Indian scientists have found that a new type of coronavirus entered the Indian population of wild leopards and began to spread rapidly within it. Description of the study* biologists published on bioRxiv.
“Genome-wide analysis of virus samples indicated that a delta variant of SARS-CoV-2 has begun to spread in populations of wild Indian leopards. This discovery highlights the need for ongoing observations of wild animal populations to understand how SARS-CoV-2 evolves, how it spreads in natural reservoirs of infection,” the researchers write.
Over the past year, scientists have discovered many examples of how SARS-CoV-2 or similar coronaviruses enter wild and domestic animal populations. In particular, scientists from the United States found antibodies to coronavirus in blood samples from white-tailed deer and feral cats, and even earlier it became known that a new type of coronavirus can infect minks, lions, tigers, raccoon dogs and many other wild animals.
In a new study, Indian scientists led by Gurav Kumar Sharma from the Veterinary Research Institute of India found that the SARS-CoV-2 delta variant began to spread in wild leopard populations from the Indian state of Uttar Pradesh. The researchers analyzed tissue and blood samples taken from the body of a leopard cub that was found at the end of October last year in the vicinity of the village of Mojipur. In his body, scientists found particles of the coronavirus.
After conducting a genome-wide analysis of viral particles, scientists found that the dead leopard was a carrier of one of the local varieties of the delta strain of the virus, whose rapid spread throughout the state of Uttar Pradesh ended last summer, long before the end of October.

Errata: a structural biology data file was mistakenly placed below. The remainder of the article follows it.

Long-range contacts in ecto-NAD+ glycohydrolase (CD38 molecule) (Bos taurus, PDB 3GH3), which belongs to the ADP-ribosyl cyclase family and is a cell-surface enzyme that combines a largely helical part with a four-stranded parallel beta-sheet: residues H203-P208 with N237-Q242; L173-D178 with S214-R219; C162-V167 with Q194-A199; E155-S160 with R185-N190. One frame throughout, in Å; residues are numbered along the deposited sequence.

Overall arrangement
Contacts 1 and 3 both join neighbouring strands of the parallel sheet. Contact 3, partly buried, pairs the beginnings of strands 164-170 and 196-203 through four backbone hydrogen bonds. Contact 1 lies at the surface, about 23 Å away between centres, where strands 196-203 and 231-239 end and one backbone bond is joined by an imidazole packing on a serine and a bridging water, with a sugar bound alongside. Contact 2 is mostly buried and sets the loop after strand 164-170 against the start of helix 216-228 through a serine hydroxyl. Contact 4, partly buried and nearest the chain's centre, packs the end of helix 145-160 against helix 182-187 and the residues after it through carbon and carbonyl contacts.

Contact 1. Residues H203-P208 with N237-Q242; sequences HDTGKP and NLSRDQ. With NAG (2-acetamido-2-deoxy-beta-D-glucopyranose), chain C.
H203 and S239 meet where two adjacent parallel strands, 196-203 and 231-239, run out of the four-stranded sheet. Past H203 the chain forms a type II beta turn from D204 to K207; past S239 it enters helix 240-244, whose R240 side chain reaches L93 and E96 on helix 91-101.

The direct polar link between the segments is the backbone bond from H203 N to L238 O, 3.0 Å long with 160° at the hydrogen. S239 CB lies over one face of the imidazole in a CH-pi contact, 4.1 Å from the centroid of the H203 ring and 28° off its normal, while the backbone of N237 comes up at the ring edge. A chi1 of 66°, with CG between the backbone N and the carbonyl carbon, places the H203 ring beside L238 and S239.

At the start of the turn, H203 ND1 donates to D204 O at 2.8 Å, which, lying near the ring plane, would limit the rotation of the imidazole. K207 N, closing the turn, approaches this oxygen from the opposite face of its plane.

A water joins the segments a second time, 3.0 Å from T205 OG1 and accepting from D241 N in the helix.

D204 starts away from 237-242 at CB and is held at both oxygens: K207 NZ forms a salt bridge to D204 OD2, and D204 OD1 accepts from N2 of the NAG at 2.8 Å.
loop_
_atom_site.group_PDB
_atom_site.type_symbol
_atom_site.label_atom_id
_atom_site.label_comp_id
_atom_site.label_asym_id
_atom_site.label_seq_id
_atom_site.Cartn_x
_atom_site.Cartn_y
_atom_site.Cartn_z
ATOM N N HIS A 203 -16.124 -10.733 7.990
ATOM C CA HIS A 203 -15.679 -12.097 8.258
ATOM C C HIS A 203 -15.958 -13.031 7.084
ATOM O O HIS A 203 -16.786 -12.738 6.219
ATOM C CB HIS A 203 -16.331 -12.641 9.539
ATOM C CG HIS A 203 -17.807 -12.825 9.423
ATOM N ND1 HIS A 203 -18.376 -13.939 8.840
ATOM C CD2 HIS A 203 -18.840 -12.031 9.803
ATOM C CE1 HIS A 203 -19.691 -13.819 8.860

Both, according to Kumar Sharma and his colleagues, indicate that the delta variant of SARS-CoV-2 entered Indian leopard populations as a result of accidental contact between animals and humans in the early stages of the spread of this pathogen strain across India. This indicates that SARS-CoV-2 was actively spreading in wild cat populations in the second half of last year.
Scientists have found viral particles and traces of a viral infection not only in the lungs of a leopard, but also in its lymphatic system and in brain tissues. The latter, according to veterinarians, may say that wild cats are no less vulnerable to SARS-CoV-2 attacks than humans, which emphasizes the need for ongoing monitoring of the spread of coronavirus in their populations, the scientists concluded.
It should be added that the article described in this news is a so-called preprint. This means that it has not been reviewed by independent experts or reviewed by scientific journal editors, as is usually the case in such cases. Therefore, the conclusions from it and similar articles should be treated with caution.